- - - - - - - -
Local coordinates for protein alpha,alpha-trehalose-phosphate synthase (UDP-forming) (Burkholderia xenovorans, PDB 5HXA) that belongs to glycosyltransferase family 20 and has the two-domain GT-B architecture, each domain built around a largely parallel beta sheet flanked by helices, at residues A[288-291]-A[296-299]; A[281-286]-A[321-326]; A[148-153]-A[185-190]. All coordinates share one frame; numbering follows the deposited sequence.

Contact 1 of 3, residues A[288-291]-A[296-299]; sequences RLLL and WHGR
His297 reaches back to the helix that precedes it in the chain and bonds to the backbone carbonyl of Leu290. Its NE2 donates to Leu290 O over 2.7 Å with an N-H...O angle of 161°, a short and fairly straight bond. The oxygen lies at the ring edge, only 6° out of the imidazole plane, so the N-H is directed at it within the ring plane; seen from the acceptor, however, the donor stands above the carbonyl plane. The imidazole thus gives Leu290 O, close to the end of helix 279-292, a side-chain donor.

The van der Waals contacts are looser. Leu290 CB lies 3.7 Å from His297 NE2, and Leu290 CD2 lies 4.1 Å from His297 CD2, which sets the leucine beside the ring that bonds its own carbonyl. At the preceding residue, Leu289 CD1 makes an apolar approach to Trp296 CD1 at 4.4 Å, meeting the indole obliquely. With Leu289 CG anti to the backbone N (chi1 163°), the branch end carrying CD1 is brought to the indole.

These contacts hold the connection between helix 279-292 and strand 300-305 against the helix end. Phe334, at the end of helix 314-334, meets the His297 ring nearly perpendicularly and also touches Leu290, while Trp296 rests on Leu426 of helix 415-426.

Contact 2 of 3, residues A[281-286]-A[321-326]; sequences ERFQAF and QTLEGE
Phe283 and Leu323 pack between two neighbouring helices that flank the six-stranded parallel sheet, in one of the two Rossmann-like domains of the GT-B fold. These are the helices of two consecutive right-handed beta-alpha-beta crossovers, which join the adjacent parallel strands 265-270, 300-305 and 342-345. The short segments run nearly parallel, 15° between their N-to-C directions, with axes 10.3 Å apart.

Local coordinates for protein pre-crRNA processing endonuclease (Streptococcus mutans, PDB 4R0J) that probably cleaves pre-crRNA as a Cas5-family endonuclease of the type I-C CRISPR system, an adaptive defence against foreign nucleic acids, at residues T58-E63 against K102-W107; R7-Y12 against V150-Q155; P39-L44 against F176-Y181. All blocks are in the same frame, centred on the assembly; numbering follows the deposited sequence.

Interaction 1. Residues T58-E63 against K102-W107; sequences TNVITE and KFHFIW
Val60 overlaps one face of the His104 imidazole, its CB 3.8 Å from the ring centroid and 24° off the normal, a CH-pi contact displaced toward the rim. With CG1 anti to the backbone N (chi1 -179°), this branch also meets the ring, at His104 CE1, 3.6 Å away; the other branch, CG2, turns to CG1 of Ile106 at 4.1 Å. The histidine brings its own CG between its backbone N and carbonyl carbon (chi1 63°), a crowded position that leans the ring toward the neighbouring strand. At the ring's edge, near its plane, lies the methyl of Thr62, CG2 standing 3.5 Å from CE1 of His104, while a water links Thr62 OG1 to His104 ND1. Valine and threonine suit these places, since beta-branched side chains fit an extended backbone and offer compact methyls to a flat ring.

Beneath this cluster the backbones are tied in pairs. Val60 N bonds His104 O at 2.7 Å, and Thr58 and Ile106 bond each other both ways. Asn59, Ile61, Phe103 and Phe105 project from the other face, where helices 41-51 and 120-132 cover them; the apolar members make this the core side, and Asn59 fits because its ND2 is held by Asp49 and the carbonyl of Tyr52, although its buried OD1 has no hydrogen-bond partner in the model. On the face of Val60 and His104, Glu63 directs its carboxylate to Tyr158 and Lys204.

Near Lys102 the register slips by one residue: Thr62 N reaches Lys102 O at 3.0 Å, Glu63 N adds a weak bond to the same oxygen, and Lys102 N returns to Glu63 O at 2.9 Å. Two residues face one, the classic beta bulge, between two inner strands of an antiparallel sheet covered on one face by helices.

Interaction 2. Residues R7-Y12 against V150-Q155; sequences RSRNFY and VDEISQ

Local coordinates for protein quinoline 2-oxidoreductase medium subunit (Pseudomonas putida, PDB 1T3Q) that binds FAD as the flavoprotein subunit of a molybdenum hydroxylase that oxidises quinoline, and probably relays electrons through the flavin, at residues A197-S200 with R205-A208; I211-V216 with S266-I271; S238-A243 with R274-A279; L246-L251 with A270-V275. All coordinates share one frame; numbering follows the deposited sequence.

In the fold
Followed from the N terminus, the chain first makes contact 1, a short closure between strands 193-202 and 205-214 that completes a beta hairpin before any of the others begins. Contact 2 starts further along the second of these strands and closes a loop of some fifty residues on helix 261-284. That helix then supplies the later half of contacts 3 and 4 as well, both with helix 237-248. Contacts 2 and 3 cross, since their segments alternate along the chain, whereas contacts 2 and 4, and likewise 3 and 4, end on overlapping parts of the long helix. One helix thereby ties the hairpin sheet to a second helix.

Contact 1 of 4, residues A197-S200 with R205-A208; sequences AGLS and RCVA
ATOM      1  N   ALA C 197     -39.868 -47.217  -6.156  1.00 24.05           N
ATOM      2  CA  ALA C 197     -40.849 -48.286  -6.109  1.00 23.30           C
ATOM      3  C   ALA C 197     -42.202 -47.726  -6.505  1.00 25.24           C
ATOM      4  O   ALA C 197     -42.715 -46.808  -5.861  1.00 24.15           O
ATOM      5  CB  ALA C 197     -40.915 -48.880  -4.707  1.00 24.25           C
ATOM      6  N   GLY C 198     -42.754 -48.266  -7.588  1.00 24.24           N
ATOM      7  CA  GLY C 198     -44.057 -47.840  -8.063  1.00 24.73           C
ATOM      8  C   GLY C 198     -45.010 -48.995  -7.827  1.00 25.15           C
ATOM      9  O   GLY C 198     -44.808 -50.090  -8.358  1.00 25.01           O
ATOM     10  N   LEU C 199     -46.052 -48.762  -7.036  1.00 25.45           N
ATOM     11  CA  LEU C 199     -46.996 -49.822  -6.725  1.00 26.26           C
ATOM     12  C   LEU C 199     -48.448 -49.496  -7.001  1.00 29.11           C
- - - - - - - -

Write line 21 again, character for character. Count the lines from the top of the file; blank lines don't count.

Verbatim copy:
ATOM      4  O   ALA C 197     -42.715 -46.808  -5.861  1.00 24.15           O